Add a Page to WPShower Slideshow

The WPShower WordPress theme comes with a slideshow that allows you to add posts with a featured image to it. You can’t however add pages with featured images to it. To do this you need to do the following:

1) Modify sight_add_box()


// functions.php
function sight_add_box() {
global $meta_box;

add_meta_box($meta_box['id'], $meta_box['title'], 'sight_show_box', $meta_box['page'], $meta_box['context'], $meta_box['priority']);

/* The above function adds the box to any "edit post" page. By changing the $context argument of add_meta_box() to 'page' we are saying added this Slideshow Options widget to "edit page" page. */
add_meta_box($meta_box['id'], $meta_box['title'], 'sight_show_box', 'page', $meta_box['context'], $meta_box['priority']);
}

2) Tell the slideshow grab pages along with posts

// slideshow.php
// $slides = get_posts($args); // Before
$slides = array_merge(get_posts($args), get_pages($args));

ZendX_JQuery_View_Helper_AjaxLink Doesn’t Handle “append”

Zend’s extra JQuery package has a nice helper you can use to create ajax links, but it can only update a container that you give it.


ajaxLink("Add Item",
"/generate/list-item",
array('update' => '#my-list'));
?>

This doesn’t work to well if you want to create a list of N items…

Instead of bugging Zend to fix this (There aren’t doing any more additions to the 1.X series), I just added the following to line 202 of AjaxLink.php:


// Add an append option to AjaxLink - Brian
else if(!empty($options['append']) && is_string($options['append'])){
$updateContainer = $options['append'];
$callbackCompleteJs[] = sprintf('%s("%s").append(data);', $jqHandler, $updateContainer);
}

Wala, now you can use jQuery’s append function:


ajaxLink("Add Item",
"/generate/list-item",
array('append' => '#my-list'));
?>

Creating Custom Zend Element – Phone Number

(using Zend 1.11.11)

So I wanted to make a phone number input that would have 3 boxes; area code, prefix and line. (Yes I just now learned what the three parts meant)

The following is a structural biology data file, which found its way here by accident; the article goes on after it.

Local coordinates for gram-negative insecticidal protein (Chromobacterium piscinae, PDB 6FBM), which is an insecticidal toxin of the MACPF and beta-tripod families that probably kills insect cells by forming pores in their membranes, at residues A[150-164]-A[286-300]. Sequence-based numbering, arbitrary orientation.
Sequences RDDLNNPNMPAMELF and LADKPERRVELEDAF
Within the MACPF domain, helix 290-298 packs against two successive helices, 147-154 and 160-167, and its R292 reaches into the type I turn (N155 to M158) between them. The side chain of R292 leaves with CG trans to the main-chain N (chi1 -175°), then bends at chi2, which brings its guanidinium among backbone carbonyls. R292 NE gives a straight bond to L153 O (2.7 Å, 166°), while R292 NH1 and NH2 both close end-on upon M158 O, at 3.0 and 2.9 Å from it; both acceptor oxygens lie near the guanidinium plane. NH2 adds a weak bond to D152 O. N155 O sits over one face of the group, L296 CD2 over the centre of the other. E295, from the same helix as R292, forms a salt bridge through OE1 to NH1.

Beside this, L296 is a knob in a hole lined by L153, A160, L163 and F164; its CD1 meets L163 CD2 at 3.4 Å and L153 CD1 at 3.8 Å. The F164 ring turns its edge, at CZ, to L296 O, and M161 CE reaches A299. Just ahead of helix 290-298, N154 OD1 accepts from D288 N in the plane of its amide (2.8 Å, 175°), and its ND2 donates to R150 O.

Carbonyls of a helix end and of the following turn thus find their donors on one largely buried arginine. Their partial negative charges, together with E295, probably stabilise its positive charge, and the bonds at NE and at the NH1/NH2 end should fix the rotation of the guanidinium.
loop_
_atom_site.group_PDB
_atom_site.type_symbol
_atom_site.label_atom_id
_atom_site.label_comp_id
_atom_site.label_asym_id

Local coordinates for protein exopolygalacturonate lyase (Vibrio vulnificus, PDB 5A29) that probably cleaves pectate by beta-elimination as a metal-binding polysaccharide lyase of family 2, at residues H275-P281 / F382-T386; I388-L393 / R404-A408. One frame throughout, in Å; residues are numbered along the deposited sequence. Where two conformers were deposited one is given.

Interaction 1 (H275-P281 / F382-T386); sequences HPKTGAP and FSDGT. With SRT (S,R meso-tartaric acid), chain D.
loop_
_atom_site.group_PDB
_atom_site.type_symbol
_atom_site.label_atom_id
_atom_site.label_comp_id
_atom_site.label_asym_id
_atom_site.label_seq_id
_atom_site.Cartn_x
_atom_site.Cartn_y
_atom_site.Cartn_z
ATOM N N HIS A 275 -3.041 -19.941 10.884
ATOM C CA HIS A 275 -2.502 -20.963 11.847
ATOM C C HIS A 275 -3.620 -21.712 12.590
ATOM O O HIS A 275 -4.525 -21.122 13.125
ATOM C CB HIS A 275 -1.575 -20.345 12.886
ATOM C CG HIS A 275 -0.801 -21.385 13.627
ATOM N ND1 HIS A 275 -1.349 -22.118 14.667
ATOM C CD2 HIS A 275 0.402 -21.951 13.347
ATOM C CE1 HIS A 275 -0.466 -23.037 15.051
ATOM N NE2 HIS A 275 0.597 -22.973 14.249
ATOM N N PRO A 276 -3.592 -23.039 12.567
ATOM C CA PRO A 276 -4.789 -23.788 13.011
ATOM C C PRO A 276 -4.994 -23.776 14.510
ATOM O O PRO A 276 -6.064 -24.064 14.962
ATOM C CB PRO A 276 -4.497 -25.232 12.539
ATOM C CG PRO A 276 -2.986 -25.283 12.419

To do this, you need to create two things:

  • A Form Element
    • This is used to validate our element.
  • A View Helper to display it.
    • Used to create the input boxes.

Here is my PhoneNumber class:


setValue($value); // Parent call to isValid will set the value to a single part, not the whole phone number.
return false;
}

// If the user entered a number, make sure that the values are digits.
if($value != null){
// Make sure that each fild is a number
$digits = new Zend_Validate_Digits();
$errors = array();
if(!$digits->isValid($area) || !$digits->isValid($prefix) || !$digits->isValid($line)){
$this->setValue($value); // $digits->isValid will set the value to either $area, $prefix or $line, which is not the phone number value.
$this->_messages = array('Please only use numbers for phone number.');
$this->markAsError();
return false;
}
}

// Parent resets the value.
$this->setValue($value);
return true;
}

public function getValue()
{
if(is_array($this->_value)) {
$value = $this->_value['area'] . '-' .
$this->_value['prefix'] . '-' .
$this->_value['line'];

// No value given.
if($value == '--') {
$value = null;
}
$this->setValue($value);
}

return parent::getValue();
}
}

The class is pretty straight forward; it has two methods, getValue and isValid. isValid does the following:

  1. Creates a phone number value of xxx-xxx-xxxx.
  2. Uses parent isValid method to check for blank values (if required)
  3. Checks each part of the phone number to see if only numbers were used.

getValue() just returns the xxx-xxx-xxxx format of the phone number.

Now we need a way to create the actual display of our new element, this is where our view helper comes in:


view->formText(
$name . '[area]',
$area,
$areaAttribs) . '-' .
$this->view->formText(
$name . '[prefix]',
$prefix,
$prefixAttribs) . '-' .
$this->view->formText(
$name . '[line]',
$line,
$lineAttribs
);
}
}

This view helper creates 3 textboxes (using FormText view helper) to create the phone number element.

To add the element to a form:


$this->addElement('phoneNumber', 'phone_number', array(
'label' => 'Phone Number',
'validators' => array(
array('NotEmpty', true, array('messages' => 'Please input your phone number.'))
),
'required' => true,
'class' => 'phonenumber'
));

Over all, that’s pretty simple. You could use decorators (which I made a post about in one of my first blog postings Creating A Dynamic Grouped Form Element) but that seems to be a little bit more complicated, but I think it does provide more power…

Any way, with this approach you can start building some complex inputs fairly easily.

Adding Multiple View Helper Paths To application.ini

(using Zend 1.11.11)

To add a single path:
resources.view.helperPath.Custom_Zend_View_Helper = "Custom/Zend/View/Helper"